The New Weave

Thirty years ago, Bob Dylan's first record came out. Dylan drew on influences that far preceded his young 20 years. He picked up the talkin' blues and gospel from the South and hillbilly music from Appalachia, all the while reinterpreting and recreating the songs as only he could.

Since that epochal moment three decades ago, the idiom popularized as "folk music" has gone through several transformations. But through it all, it still remains true to its roots as its practitioners weave influences carried down through the generations.

One has only to think of artists such as Suzanne Vega or Nanci Griffith to hear early Joan Baez. The protest songs of Billy Bragg echo the indignation of Pete Seeger. And a group popular a few years ago, the Washington Squares, were dead ringers for Peter, Paul, and Mary.

These contemporary sounds have been categorized as "urban folk," or as one disc jockey called it, "the new weave." While the phrase refers to the seminal folk group The Weavers, it also reflects the variety of styles and influences woven throughout the music of today's singer/songwriters.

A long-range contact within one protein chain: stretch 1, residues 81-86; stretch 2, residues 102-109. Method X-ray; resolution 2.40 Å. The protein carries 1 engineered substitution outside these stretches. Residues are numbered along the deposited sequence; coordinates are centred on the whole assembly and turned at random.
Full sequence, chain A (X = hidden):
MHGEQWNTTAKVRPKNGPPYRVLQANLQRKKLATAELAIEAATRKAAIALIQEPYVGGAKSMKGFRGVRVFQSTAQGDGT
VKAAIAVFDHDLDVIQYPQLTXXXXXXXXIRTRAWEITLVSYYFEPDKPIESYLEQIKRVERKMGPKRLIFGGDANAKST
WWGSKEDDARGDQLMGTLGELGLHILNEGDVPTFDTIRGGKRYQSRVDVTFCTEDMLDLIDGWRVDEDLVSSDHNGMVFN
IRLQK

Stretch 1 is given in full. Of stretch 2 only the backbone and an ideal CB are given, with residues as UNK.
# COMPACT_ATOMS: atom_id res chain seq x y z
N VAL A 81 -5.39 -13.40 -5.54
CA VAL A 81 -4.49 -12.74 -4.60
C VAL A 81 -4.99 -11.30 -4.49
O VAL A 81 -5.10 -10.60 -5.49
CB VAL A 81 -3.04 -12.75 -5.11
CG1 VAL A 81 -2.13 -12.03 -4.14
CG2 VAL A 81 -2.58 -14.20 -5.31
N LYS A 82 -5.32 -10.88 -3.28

Windham Hill, a record label well known for its ambient sounds, is carrying the torch of folk music with its vocal label, High Street Records. With a roster of artists who are primarily singer/songwriters, founder Will Ackerman is giving exposure to artists who might normally be relegated to smaller, more obscure record labels.

In the past few years, High Street has featured three artists who have garnered critical acclaim for both their recorded work and their live performances. John Gorka, Patty Larkin, and Pierce Pettis share more in common than just recording for the same record company. They all write from an intensely personal perspective. Each of their records is a document of everyday lifeits successes and failures, its joy and despair - in other words, the essence of folk music.

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Sojourners Magazine December 1992
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